Rex Stout invented Wolfe in 1934 in "Fer-de-Lance." Other best-selling detective novels of that era featured central characters who were on the noir side Philip Marlowe, Sam Spade and their ilk. For the most part, authors were offering up lean and fit, hard-bitten and hardboiled types.
But Stout wasn't one to follow the beaten path.
A quick bio proves the point. Stout was born in Indiana in 1886, the sixth of nine children in a Quaker family. The Stouts soon moved to Wakarusa, Kansas. By the time he was 9, Stout was renowned throughout Kansas as a math prodigy. He went to the University of Kansas briefly then enlisted in the Navy and spent the next two years as a warrant officer on President Theodore Roosevelt's yacht. Later, he devised a school banking system that was adopted in 400 localities.
In 1927, he left banking behind and moved to Paris to write serious fiction. He wrote three novels before he dreamed up Nero Wolfe. Stout died at age 88 in 1975. A month later, his 46th Nero Wolfe novel, "A Family Affair," was published.
Nero Wolfe became more popular than Marlowe and Spade, ranking up there with Perry Mason, because Stout wrote against the prevailing type: Whereas Marlowe and Spade are lady-killers, Wolfe is a dedicated misogynist. Moreover, he's a fat gourmet who raises orchids on the roof of the New York brownstone that he never leaves if he can help it. He keeps a French chef. He's sedentary. He's a Renaissance man, with a prodigious memory. And he's the crŠme-de-la-crŠme of cerebral detectives.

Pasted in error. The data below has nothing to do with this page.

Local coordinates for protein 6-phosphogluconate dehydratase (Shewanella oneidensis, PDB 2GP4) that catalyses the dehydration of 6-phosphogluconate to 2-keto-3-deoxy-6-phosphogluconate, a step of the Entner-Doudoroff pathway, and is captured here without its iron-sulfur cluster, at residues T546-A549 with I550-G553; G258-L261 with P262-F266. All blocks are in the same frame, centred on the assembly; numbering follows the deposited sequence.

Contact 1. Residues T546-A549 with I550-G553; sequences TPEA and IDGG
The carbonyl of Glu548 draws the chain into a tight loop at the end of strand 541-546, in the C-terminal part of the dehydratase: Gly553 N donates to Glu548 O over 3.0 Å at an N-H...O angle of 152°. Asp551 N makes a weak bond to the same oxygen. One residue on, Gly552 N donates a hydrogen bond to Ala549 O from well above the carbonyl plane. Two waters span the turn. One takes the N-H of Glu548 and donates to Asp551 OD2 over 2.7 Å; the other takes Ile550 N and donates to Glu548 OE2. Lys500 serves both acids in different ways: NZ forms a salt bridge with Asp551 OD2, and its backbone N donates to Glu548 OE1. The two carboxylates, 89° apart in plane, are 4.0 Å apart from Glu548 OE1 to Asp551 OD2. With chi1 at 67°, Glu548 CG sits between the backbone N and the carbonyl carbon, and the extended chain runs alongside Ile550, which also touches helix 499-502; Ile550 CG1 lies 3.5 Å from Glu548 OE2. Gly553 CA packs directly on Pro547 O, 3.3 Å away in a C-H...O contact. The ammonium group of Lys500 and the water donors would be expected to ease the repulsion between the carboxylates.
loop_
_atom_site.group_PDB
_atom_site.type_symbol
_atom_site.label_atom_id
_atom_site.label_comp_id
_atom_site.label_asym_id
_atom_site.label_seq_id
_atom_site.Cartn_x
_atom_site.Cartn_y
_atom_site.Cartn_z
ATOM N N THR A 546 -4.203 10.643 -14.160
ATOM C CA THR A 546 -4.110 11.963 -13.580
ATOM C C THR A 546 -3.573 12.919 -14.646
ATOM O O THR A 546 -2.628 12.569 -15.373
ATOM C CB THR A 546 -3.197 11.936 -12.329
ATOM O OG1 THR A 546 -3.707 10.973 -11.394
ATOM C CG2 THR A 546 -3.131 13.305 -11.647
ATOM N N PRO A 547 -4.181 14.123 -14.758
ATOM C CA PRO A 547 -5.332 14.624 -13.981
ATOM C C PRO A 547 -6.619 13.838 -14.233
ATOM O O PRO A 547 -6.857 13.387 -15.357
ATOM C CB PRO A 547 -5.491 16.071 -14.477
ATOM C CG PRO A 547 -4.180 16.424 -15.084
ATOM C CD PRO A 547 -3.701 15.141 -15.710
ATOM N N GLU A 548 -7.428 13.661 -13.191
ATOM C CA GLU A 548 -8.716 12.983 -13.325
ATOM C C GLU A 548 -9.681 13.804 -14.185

Maury Chaykin makes an excellent Nero Wolfe in A&E's new series based on Stout's books. And Timothy Hutton is nicely cast as Goodwin.
Oh, given his druthers, there are things this die-hard Wolfe fan would change. Chaykin is not quite fat enough, Hutton's charm isn't as incandescent as Archie Goodwin's, (Wolfe's legman) and they've set most of the plots so far in the 1950s (which is understandable, since the '50s set a period style that doesn't ring as archaic with younger audiences today as does the 1930s, which is where Wolfe spent a lot of time in Stout's novels). But the soundtrack of the series gets an A+: It's full of hot '30s and '40s club jazz. So do the writers, especially for capturing the exquisite subtleties of the complex relationship between Wolfe and Goodwin, most often expressed in the conversational games they're so fond of and so good at.
Nero Wolfe fans with too much time on their hands may find minor lapses and omissions inherent in the transfer of a novel to TV to grouse about, but A&E has done a remarkable job of staying true to the core of Stout's unusual detective.
With any luck, younger viewers won over by the series will discover the enjoyable books it's based
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